Sunday, January 21, 2007

Pedagogy in Liberal Arts Colleges – Ronald’s Response pt.1

So not too long ago, Hann asked me about what an architectural pedagogy in liberal arts colleges are like, and I think ECT also pressed me further for an answer. So I shan’t procrastinate further. Except that, I’m not too sure how to describe it in a palatable manner. There are too many angles to take. So this initial post shall be a more general run-down of the Studio Art program. I’ll dwell into the architecture side of it in part 2.

(I know you’re all interested in the architecture side of things, but I need to explain this first before I go into the architecture. So bear with me)

It’s a slightly tricky question for me to answer because Wesleyan’s programme isn’t representative of most liberal arts colleges. And secondly, because a fair bit of my architectural growth took place during my 3rd year away on Columbia’s New York/Paris: Shape of Two Cities programme. (which itself, deserves another entry) To be fair to the question, and to be fair to Wesleyan, I will only focus on Wesleyan.

Most of you probably know that liberal arts education is broad based, meaning that one has to cover a broad range of subjects that fall loosely into three categories: i) the arts and humanities, ii) the social sciences, iii) and the natural sciences and mathematics. My courseload for modules related to my major only accounted for about 30-40% of all that I studied in college. So what I got to study outside art/architecture accounted for a large part of my education. So there are two parts to this equation, i) what I studied within my major, and ii) what I studied outside my major (Maybe I’ll dwell into that in yet another part.)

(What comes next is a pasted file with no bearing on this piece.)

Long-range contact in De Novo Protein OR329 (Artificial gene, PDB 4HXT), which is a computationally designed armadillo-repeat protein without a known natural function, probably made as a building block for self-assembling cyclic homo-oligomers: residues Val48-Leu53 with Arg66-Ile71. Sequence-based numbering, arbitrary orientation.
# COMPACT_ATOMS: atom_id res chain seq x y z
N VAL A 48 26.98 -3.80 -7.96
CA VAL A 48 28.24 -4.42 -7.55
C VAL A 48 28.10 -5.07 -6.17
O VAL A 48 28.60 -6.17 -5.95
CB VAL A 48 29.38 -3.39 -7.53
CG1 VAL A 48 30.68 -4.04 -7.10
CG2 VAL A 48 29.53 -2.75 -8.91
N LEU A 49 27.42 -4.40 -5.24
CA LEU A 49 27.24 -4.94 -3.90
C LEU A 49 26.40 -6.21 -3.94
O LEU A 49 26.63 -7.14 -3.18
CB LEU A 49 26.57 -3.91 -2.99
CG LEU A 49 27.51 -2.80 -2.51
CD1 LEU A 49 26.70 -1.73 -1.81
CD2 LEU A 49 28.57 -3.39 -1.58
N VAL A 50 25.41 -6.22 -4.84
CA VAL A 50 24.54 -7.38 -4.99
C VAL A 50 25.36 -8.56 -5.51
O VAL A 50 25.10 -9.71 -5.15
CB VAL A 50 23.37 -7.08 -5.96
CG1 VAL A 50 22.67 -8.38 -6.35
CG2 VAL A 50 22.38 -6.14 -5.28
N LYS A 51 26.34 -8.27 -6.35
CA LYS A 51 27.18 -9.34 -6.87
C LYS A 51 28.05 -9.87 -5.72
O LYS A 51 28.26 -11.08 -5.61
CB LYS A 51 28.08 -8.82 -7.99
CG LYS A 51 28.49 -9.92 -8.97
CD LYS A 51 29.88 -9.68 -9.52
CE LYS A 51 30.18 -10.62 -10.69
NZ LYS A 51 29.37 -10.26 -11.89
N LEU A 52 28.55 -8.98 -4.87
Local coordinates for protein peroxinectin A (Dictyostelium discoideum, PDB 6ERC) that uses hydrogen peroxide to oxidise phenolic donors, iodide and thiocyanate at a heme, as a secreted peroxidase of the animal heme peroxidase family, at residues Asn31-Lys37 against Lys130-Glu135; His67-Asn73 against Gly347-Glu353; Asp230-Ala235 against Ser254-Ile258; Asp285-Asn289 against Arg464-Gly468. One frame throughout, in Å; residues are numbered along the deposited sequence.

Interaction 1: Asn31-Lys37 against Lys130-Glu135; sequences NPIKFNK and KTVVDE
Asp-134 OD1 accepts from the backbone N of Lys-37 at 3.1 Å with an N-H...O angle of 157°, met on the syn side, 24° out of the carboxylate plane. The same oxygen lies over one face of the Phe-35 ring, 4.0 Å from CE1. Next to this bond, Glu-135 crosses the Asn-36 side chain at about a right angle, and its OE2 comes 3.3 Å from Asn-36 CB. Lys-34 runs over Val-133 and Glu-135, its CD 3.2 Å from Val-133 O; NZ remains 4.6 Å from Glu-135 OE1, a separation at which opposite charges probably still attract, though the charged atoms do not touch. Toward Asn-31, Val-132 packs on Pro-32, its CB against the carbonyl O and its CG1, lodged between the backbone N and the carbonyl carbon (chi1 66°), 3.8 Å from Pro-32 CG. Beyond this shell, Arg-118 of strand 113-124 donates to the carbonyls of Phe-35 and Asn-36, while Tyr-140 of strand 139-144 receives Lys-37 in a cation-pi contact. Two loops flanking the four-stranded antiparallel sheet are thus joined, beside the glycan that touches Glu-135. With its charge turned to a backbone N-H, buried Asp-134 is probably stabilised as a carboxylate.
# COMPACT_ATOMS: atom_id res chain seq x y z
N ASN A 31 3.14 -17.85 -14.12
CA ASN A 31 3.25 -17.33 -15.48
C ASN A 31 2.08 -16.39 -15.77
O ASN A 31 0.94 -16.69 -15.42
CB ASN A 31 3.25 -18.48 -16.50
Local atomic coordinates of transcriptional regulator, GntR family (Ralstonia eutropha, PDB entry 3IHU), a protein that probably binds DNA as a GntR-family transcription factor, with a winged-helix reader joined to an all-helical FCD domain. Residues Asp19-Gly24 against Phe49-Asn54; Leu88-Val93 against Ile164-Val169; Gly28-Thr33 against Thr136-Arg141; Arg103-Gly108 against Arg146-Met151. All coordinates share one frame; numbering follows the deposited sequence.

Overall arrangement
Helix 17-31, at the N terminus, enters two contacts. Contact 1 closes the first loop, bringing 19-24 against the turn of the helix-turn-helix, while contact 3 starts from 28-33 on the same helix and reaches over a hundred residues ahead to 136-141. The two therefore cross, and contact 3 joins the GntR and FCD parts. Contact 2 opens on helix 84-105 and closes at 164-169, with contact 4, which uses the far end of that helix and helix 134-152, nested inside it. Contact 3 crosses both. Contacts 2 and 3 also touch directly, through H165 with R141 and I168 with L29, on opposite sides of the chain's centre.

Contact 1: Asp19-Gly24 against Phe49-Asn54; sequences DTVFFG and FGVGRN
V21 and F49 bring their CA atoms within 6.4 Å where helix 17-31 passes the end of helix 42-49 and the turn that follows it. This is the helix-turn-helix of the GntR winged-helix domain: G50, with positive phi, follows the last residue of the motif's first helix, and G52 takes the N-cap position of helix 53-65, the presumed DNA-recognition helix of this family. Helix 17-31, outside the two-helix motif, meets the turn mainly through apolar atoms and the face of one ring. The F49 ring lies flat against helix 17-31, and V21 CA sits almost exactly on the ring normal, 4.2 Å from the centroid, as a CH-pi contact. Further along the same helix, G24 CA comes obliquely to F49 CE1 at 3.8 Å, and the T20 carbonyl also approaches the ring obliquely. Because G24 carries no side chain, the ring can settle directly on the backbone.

Wesleyan's Kevin Roche-designed Centerfor the Arts,
where much of life took place

I majored in Studio Art (Architecture concentration) from Wesleyan. [It was the closest thing to architecture that they had]. To loosely describe it, the studio art program at Wesleyan has up to 8 concentrations in all (Drawing, Painting, Sculpture, Printmaking, Architecture, Photography, Digital Media, Graphic Design & Typography) Each concentration has one professor/instructor. For each concentration, there are two studio sequences, an intro-level course and an upper-level course.

Every Studio Art major at Wesleyan must take Drawing I (which is charcoal, graphite, etc drawing involving figures, portraiture, line, solid, void, mass, shadow… you get the idea) to qualify for any other studio courses. Every student would have taken both the intro and upper-level modules for their choice concentration, plus other studio modules from other mediums. (If they concentrate in a 2D medium, they are obliged to take at least one studio in a 3D medium, i.e. architecture or sculpture)

Apart from the 4 required studio modules (not including Drawing I), each Studio Art major is required to take 4 other modules in either architectural history or art history, of which one module must be non-Western and one module must be pre-Renaissance. My non-Western was on Mughal (North India) art and architecture and my pre-Renaissance was on ancient Greek archaeology. The analytical skills (and lessons about life!) derived from architectural and art history is not to be underestimated.

Ronald's thesis-mates hard at work

The real rite of passage of the program that every Studio Art major must go through is a senior thesis, which is a requirement for graduation. In Studio Art terms, this is not a research essay, but rather a year-long project that culminates in a gallery installation in our Kevin Roche-designed gallery. Where architecture is concerned, this involves investigating a thesis question that culminates in an installation. (I shall deal with this in part 2)

So to sum up this part, the mainstays of the Studio Art program are: 1) the compulsory introductory drawing class, 2) 4 studios from any concentration, at least one must be upper-level, 3) art/architecture history requirement, and 4) thesis. So in pt. 2, I shall deal with how architecture sits (surprisingly comfortably) within everything.